case of cycle space problems, the edge version is more natural, and in fact, the
vertex version is not sufficient. (In Chapter 5, we will encounter a situation where
the vertex-degree is appropriate and needed.) Introducing also a concept of parity
for ends of infinite edge-degree, we show in Chapter 4 the following special case of
the characterisation of the cycle space elements.
Theorem 4.1.4.[12] Let G be a locally finite graph. Then E(G) ∈ C(G) if and
only if every vertex and every end of G has even edge-degree.
Thedefinitionoftheedge-degreeofanendinasubgraphH isslightlymorecompli-
cated: itturnsoutthatinsteadofcountingω-raysoneshouldcountarcsconverging
to ω. With this notion we show that the cycles of a locally finite graph are pre-
cisely those connected subgraphs in which all vertices and all ends have degree
resp. edge-degree 2. This is a straightforward generalization of the fact that in a
finite graph the cycles are the 2-regular connected subgraphs. [12]
In Chapter 5 (see also [44]), we gain insight into the main difference of the two
degree concepts for ends. While the edge-degree is appropriate in situations where
edges matter, as in questions concerning the cycle space, the vertex-degree is
needed in situations where vertices play the more important role.
This becomes clear when we try to extend a well-known theorem of Mader [36]
to locally finite graphs. It states that if a finite graph has average (and hence
minimum) degree at least 4k+1, then it contains a k-connected subgraph. Now,
in locally finite graphs it is necessary to require not only high minimum degree for
the vertices (which alone will not force any interesting substructure, as there are
infinite trees of arbitrarily high minimum degree), but also high minimum vertex-
degree for the ends of the graph in order to obtain a highly connected subgraph.
2More precisely, with a minimum degree resp. vertex-degree of order k in vertices
and ends we are able to force a k-connected subgraph.
Theorem 5.1.2.[44] Let k∈N and let G be an infinite locally finite graph such
2that each vertex has degree at least 6k −5k +3, and each end has vertex-degree
2at least 6k −9k+4. Then G has a k-connected subgraph.
If, on the other hand, in addition to the high degrees at the vertices, we only
require high edge-degree for the ends, Mader’s theorem does not extend to infinite
graphs. We exhibit a counterexample in respect to this. But, high minimum edge-
degree at the ends (together with high minimum degree at the vertices) suffices6 Introduction
to force highly edge-connected subgraphs in locally finite graphs. [44] In fact, the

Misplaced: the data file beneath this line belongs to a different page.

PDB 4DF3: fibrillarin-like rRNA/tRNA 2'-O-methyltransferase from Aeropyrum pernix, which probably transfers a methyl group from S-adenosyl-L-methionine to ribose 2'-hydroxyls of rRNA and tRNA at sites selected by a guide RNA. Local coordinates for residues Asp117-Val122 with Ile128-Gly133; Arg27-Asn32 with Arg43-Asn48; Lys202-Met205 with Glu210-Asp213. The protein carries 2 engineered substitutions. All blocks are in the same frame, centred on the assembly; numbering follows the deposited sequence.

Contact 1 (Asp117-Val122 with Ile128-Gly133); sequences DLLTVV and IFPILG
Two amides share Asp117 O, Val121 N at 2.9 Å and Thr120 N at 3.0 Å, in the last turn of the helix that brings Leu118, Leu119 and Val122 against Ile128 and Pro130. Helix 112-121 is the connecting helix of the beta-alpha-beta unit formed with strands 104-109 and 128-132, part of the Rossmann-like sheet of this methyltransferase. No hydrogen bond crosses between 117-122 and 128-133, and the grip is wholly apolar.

minimum (edge-)degree we require for a locally finite graph in order to have a
k-connected subgraph is only linear in k.
Another application of the end degree concept will be given in Chapter 6 (see
also [42]), where we extend Nash-Williams’ arboricity theorem [38] to locally finite
graphs. This states that a finite graph is the edge-disjoint union of at most k
forests if no set of ℓ vertices induces more than k(ℓ− 1) edges. The theorem
extends easily, if the usual notion of a forest is used, which is that of a graph
that contains nofinite cycles. But in our topological setting, considering onlysuch
forests is not appropriate. The strengthening we prove, forbids the partitioning
forests (or more precisely their closures) to contain circles, i.e. requires them to be
topological forests.
Thiscan onlybeachieved byafurthercondition: wehavetoplaceanupperbound
on the degrees of the ends of the graph. Here, again, we consider the edge-degrees
of the ends, which yield a smaller restriction and are more natural in the situation
(as we are dealing with topological forests, i.e. circles).
Theorem 6.1.2.[42] Let k ∈N, and let G be a locally finite graph in which no
set of ℓ vertices induces more than k(ℓ−1) edges. Furthermore, let every end of G
have edge-degree < 2k. Then|G| is the edge-disjoint union of at most k topological
forests in |G|.
Next, we shall give extensions to infinite graphs of results that concern cycles, or
the cycle space. We start in Chapter 7 with the generalization to locally finite
graphs of a result by Gallai (see Lov´asz [33]). This states that every finite graph
G has a vertex partition into two parts such that each induces an element of the
cycle space of G. We showthat the theorem fails for infinite graphs if the cycle
space is defined as the span of the edge sets of finite cycles in G, but extends with
the topological cycle spaceC(G).
Theorem 7.1.4.[8] For every locally finite graph G there is a partition of V(G)
into two (possibly empty) sets V ,V such that E(G[V ])∈C(G) for both i = 1,2.1 2 i
Using similar techniques we prove that if Seymour’s faithful cycle cover conjec-
ture [41] is true for finite graphs then it also holds for locally finite graphs when
infinite cyles are allowed in the cover, but not otherwise. We also consider exten-
sions of both results to certain classes of graphs with infinite degrees. [8]
The next chapter, Chapter 8, is devoted to an extension of MacLane’s planarity
criterion to locally finite graphs. The original version of this theorem [34] states
that a finite graph is planar if and only if its cycle space has a basis B such that
every edge is contained in at most two members ofB. Solving a problem of Wag-
ner [46], we show that the topological cycle space allows a verbatim generalization
of MacLane’s criterion to locally finite graphs.
Theorem 8.1.3.[11] Let G be a countable locally finite graph. Then, G is planar
if and only if C(G) has a simple generating set.